Saturday, November 8, 2008

A Family Affair

On June 11, 1636 a family of French immigrants arrived in Québec. The principal members of this family, the LeGardeur family of Normandy, were destined to become some of the most powerful men in New France. But the most interesting person in the group, at least from my perspective, was a little girl named Anne LeNeuf. I am descended from her.

Four years old, Anne arrived in New France with her thirty-five year old father Michel LeNeuf, her widowed grandmother Jeanne Le Marchand LeNeuf, her aunt Marie LeNeuf and her uncle Jacques LeNeuf de la Poterie and his family.

Anne’s uncle Jacques was married to Marguerite LeGardeur and that is why Anne and her family were with the LeGardeur family. The LeGardeurs and the LeNeufs were not by any means the first French persons to set foot on North American soil; they may not even have been the first members of my family to come to North America. They were, however, among the first European settlers to arrive in North America as a family with a young child.

Anne's father and uncle were fur traders. They were not traders in the style of the later 19th century Mountain Men, roaming the wilds of North America in search of furs. No, the French did not, at first, travel deep into the continent in search of furs. It was not encouraged by the French government. The continent was to be left to the "savages" and the missionaries, Frenchmen would set up small civilized posts and trade from these posts. Only a few explorers, licensed to look for the mythic Northwest passage, would head into the interior.

And, for a time, this worked. The Huron and the Algonquian were the principal trading partners of the French, acting as middlemen between the French and the northern and western tribes who did not travel to the St. Lawrence river valley. As far as the French government was concerned, the Huron would control their own territories and their own alliances, and would conduct trade throughout the winters with these northern and western tribes. In the spring they would bring furs to Québec and to the newly established Trois-Rivieres, the two principal settlements along the St. Lawrence. They would return with European trade goods that they would then use to barter for more furs. That, at least, was the plan.

The French tried to look at the relationship with the Huron and Algonquian as a purely business relationship. But relationships are two sided and the French were a small minority dealing with a vast Huron/Algonquin majority; they realized quite early that all trade took place on Indian terms. "Trade" for the Huron/Algonquian generally consisted of exchanges of gifts between friends. They did not look upon "trade" as a business enterprise that could take place among peoples who were otherwise unrelated to each other. If you weren't a friend, you were an enemy and "trade" never happened with enemies.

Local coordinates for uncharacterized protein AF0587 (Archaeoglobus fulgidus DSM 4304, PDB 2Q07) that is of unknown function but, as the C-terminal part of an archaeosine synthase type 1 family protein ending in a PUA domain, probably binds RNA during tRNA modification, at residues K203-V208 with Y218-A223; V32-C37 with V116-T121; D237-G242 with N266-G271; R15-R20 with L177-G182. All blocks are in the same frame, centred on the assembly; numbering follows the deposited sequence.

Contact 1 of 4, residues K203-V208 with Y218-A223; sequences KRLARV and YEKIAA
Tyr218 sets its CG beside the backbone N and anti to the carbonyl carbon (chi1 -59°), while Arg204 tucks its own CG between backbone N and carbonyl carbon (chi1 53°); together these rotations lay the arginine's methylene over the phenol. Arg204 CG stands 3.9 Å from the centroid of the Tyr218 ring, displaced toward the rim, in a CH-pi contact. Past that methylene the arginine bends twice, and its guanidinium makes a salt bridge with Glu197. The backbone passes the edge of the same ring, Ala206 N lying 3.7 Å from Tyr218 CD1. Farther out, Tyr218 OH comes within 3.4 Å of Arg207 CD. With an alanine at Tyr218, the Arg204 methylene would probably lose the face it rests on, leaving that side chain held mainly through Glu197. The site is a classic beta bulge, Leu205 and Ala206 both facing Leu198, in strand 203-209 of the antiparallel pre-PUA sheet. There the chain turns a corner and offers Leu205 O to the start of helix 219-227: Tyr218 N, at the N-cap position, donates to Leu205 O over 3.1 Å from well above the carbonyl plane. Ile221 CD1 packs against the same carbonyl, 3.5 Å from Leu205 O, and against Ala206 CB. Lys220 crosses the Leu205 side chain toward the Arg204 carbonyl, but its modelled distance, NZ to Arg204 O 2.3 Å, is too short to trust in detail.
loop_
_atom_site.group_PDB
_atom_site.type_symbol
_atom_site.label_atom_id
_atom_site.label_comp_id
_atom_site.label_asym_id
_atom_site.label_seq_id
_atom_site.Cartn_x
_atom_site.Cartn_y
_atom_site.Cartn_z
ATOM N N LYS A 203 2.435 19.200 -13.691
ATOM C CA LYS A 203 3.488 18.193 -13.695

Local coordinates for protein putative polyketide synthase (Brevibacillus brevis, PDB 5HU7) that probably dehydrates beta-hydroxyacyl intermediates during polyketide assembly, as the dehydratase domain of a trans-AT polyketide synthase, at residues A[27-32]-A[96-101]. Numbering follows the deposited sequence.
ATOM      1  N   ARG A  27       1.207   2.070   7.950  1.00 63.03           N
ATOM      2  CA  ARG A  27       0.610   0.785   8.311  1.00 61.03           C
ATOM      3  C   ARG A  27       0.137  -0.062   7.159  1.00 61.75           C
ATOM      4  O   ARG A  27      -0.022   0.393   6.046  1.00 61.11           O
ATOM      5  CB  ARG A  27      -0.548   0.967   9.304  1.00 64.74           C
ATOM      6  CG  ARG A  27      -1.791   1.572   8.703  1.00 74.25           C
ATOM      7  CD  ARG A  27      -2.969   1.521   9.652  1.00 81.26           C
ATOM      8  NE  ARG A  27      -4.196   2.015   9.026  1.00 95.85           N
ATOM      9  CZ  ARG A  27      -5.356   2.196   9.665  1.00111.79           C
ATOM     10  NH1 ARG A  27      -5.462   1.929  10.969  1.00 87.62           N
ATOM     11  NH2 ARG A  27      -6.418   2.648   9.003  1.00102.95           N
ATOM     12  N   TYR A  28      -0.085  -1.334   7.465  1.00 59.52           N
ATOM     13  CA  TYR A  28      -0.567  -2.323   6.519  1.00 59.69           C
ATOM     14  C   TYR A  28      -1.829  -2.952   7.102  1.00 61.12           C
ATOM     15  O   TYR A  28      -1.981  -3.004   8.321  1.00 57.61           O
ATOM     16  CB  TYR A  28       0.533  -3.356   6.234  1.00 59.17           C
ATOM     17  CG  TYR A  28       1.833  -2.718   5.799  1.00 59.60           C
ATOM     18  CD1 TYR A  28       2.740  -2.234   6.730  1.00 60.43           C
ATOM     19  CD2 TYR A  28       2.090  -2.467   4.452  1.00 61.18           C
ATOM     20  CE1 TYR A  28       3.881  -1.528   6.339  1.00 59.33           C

So, if the French wanted to trade with the Huron/Algonquians they were constantly required to prove their friendship with them. The most effective way of proving this friendship was by by siding with the Huron/Algonquians against the powerful Iroquois Confederation. In fact, the Huron demanded French assistance against the Iroquois as a condition to trade. And the French gave it.

The Iroquois Confederation lived to the south of the St. Lawrence River in what is now upstate New York. Commonly known as the Five Nations, this alliance of the Mohawk, Oneida, Onondaga, Cayuga and Seneca was the strongest military power in eastern North America in the 1600’s. The Huron were determined to keep the Five Nations south of the St. Lawrence river. The Five Nations, in turn, were determined to incorporate the Huron and all other local tribes into their alliance. The warfare was constant. The introduction of European arms into the conflict was devastating.

Things didn't work out as either the French or their Indian allies expected. More than half of the Huron were dead by the end of the 1630’s from exposure to European diseases such as smallpox, measles, scarlet fever and influenza. The Huron who survived sickness fell victim to the Iroquois. By 1639, the original Huron population of thirty thousand had been reduced to about nine thousand. The Algonquins would migrate to the western Great Lakes area now known as Wisconsin. French policy for years was to entice them back to the St. Lawrence to regain their status as middlemen of the fur trade so that Frenchmen would NOT have to travel away from the St. Lawrence river valle. The Algonquians, no fools, could not be lured back to a land of constant warfare and disease.

But this was all in the future when Anne LeNeuf stepped off that ship in Quebec. Anne would spend the rest of her long life in the area in and around Trois Rivieres. But her sons, beginning in the 1680's, would set out on trading expeditions to the west in search of the migrating Indians and the furs they could trade. Some of their sons would leave the relative safety of the St. Lawrence and live in the new French settlements at Detroit and Vincennes (in what is now Indiana). Eventually France would abandon them, conceding the land east of the Mississippi to the English, and the descendants of Anne LeNeuf would cross the Mississippi River to the last French settlement, St. Louis, only to find that France had ceded that territory to Spain. Finally the United States would come to them.

The complicated relationship between the French and their Indian allies and the 100 years long dispute with the Iroquois usually receive short shrift in American history books. For the full story, you must look back to the original French records. Or to Canadian historians.